The wife, Amy, is threatening to prosecute her husband, Aaron, for adultery if he does not surrender all custody and visitation rights of his 2 children. They currently live in Colorado, where a parent cannot surrender custody rights except in the case of abuse. They are both military, and Amy is moving to Arkansas in April. If she moves to Arkansas without filing for divorce and files there instead, does Aaron risk losing custody of his children based on custody laws in Arkansas?
Family Law Attorney
The children would have to reside in Arkansas for at least six months before mom would be able to file any custody/visitation action in Arkansas, and possibly not then if the father can show the Arkansas court that there is cause to decline jurisdiction.
If by "surrendering custody" you mean voluntarily terminating the parental rights, doing so would be difficult at best in any state unless it is relation to an adoption proceeding.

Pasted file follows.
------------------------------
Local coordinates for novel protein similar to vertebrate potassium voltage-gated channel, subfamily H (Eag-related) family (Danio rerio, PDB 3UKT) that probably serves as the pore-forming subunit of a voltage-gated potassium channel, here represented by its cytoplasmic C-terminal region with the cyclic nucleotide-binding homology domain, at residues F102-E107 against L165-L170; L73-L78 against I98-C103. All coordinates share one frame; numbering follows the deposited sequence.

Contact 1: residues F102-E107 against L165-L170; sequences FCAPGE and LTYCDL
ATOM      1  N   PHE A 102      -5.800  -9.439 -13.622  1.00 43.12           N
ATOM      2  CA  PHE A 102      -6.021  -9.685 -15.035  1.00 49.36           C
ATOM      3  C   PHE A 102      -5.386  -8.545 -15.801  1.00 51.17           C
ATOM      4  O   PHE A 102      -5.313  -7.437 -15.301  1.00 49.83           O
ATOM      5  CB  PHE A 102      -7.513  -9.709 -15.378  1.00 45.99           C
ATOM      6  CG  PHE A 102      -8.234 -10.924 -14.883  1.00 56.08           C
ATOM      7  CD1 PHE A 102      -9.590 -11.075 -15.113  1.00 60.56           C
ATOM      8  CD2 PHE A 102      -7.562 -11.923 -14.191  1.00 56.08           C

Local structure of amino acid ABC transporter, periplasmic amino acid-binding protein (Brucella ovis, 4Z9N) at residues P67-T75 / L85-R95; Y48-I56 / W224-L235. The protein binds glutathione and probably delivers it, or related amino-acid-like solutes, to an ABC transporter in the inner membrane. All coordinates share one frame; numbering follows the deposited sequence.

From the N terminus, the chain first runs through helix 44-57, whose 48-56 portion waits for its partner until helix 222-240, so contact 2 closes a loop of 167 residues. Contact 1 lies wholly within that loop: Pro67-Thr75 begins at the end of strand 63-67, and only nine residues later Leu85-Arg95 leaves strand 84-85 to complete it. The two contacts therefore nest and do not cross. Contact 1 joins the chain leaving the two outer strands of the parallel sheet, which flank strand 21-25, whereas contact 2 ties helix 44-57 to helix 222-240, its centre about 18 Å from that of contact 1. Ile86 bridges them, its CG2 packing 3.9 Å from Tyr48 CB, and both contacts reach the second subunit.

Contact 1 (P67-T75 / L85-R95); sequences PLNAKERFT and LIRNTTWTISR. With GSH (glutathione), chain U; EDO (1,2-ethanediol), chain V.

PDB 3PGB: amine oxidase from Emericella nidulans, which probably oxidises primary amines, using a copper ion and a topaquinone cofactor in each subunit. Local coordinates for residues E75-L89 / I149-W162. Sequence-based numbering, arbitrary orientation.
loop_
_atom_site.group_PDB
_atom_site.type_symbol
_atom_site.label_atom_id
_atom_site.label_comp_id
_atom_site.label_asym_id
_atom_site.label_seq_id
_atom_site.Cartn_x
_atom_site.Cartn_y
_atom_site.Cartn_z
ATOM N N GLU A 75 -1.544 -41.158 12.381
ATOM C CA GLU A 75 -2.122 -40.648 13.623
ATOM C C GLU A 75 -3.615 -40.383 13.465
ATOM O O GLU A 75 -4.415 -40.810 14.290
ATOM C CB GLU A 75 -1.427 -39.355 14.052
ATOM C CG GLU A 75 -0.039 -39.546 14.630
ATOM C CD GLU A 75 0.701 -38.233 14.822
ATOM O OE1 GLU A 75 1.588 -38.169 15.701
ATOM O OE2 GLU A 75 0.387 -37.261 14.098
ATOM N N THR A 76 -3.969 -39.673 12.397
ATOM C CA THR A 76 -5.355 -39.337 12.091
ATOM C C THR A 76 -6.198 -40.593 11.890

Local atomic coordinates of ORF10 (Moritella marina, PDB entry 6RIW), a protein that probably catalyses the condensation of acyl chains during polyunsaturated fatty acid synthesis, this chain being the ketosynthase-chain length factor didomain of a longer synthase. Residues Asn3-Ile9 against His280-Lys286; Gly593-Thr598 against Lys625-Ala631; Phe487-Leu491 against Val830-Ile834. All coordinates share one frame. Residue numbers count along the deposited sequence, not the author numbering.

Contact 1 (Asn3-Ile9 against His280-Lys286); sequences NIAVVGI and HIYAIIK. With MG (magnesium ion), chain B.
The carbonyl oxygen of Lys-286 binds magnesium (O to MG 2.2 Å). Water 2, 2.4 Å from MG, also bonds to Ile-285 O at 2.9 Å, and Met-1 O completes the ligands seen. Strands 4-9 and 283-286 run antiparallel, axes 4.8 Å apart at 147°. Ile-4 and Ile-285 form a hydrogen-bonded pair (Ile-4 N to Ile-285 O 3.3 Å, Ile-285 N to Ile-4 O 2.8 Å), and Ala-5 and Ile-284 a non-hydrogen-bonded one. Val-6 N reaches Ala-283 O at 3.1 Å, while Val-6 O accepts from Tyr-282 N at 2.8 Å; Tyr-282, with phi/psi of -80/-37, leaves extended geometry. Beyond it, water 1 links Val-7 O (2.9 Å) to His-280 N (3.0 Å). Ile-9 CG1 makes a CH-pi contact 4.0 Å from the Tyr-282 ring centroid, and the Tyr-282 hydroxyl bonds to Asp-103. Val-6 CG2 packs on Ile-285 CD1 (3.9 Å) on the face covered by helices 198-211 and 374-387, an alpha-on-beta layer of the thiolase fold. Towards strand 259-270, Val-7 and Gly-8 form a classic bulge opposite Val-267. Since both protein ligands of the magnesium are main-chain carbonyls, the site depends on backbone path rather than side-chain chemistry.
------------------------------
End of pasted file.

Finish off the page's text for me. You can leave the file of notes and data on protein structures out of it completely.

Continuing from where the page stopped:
With that said, in any state you can have a suit in which one parent seeks custody over the other and the Court award custody to just one parent, in which case the court may or may not award visitation to the other parent.
As to prosecution for adultery, if you are referring to a criminal prosecution instead of grounds for divorce, check with a Colorado attorney. Although I am not familiar with Colorado law on this, many states no longer consider adultery to be a crime.
Car / Auto Accident Lawyer
I presume Amy's threat of prosecution for adultery is based on potential trouble he could get in with the military. As Scott already pointed out, it is hard to believe Colorado would still have criminal prosecutions for adultery. Amy could be awarded custody in Arkansas, but the home state for determining custody is the state where kids resided last 6 months.
Arkansas courts typically provide the noncustodial parent visitation rights with the children except in cases of abuse. The amount of visitation may change depending on the age of the kids. I think Aaron needs to consult an attorney sooner rather than later to protect his rights with regard to his children.